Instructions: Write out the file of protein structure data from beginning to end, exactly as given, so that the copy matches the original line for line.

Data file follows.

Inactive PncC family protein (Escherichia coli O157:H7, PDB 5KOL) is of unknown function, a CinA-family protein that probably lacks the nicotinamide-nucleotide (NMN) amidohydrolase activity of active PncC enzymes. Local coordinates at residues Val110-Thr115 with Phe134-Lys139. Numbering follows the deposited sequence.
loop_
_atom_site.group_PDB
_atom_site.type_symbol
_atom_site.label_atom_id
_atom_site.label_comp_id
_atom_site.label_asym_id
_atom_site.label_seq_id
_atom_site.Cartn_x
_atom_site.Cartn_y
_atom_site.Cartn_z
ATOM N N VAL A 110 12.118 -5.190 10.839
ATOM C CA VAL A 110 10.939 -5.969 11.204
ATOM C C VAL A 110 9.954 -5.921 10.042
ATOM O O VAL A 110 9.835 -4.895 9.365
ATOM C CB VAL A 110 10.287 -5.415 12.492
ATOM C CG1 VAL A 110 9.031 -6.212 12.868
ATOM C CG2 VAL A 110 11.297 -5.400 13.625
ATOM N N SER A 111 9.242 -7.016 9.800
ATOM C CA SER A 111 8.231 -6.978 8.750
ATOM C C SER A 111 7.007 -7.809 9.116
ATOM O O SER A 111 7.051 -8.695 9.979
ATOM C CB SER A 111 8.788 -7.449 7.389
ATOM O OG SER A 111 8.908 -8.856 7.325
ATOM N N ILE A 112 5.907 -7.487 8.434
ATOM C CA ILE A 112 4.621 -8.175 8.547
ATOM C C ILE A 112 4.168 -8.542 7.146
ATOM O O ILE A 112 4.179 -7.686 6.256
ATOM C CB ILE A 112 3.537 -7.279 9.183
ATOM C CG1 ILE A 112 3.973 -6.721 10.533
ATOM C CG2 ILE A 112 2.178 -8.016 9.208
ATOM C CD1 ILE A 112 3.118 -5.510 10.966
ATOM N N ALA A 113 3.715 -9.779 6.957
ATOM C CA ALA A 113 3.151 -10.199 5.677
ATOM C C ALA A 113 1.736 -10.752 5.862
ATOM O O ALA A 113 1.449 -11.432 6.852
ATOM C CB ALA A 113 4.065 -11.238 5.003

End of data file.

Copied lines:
Inactive PncC family protein (Escherichia coli O157:H7, PDB 5KOL) is of unknown function, a CinA-family protein that probably lacks the nicotinamide-nucleotide (NMN) amidohydrolase activity of active PncC enzymes. Local coordinates at residues Val110-Thr115 with Phe134-Lys139. Numbering follows the deposited sequence.
loop_
_atom_site.group_PDB
_atom_site.type_symbol
_atom_site.label_atom_id
_atom_site.label_comp_id
_atom_site.label_asym_id
_atom_site.label_seq_id
_atom_site.Cartn_x
_atom_site.Cartn_y
_atom_site.Cartn_z
ATOM N N VAL A 110 12.118 -5.190 10.839
ATOM C CA VAL A 110 10.939 -5.969 11.204
ATOM C C VAL A 110 9.954 -5.921 10.042
ATOM O O VAL A 110 9.835 -4.895 9.365
ATOM C CB VAL A 110 10.287 -5.415 12.492
ATOM C CG1 VAL A 110 9.031 -6.212 12.868
ATOM C CG2 VAL A 110 11.297 -5.400 13.625
ATOM N N SER A 111 9.242 -7.016 9.800
ATOM C CA SER A 111 8.231 -6.978 8.750
ATOM C C SER A 111 7.007 -7.809 9.116
ATOM O O SER A 111 7.051 -8.695 9.979
ATOM C CB SER A 111 8.788 -7.449 7.389
ATOM O OG SER A 111 8.908 -8.856 7.325
ATOM N N ILE A 112 5.907 -7.487 8.434
ATOM C CA ILE A 112 4.621 -8.175 8.547
ATOM C C ILE A 112 4.168 -8.542 7.146
ATOM O O ILE A 112 4.179 -7.686 6.256
ATOM C CB ILE A 112 3.537 -7.279 9.183
ATOM C CG1 ILE A 112 3.973 -6.721 10.533
ATOM C CG2 ILE A 112 2.178 -8.016 9.208
ATOM C CD1 ILE A 112 3.118 -5.510 10.966
ATOM N N ALA A 113 3.715 -9.779 6.957
ATOM C CA ALA A 113 3.151 -10.199 5.677
ATOM C C ALA A 113 1.736 -10.752 5.862
ATOM O O ALA A 113 1.449 -11.432 6.852
ATOM C CB ALA A 113 4.065 -11.238 5.003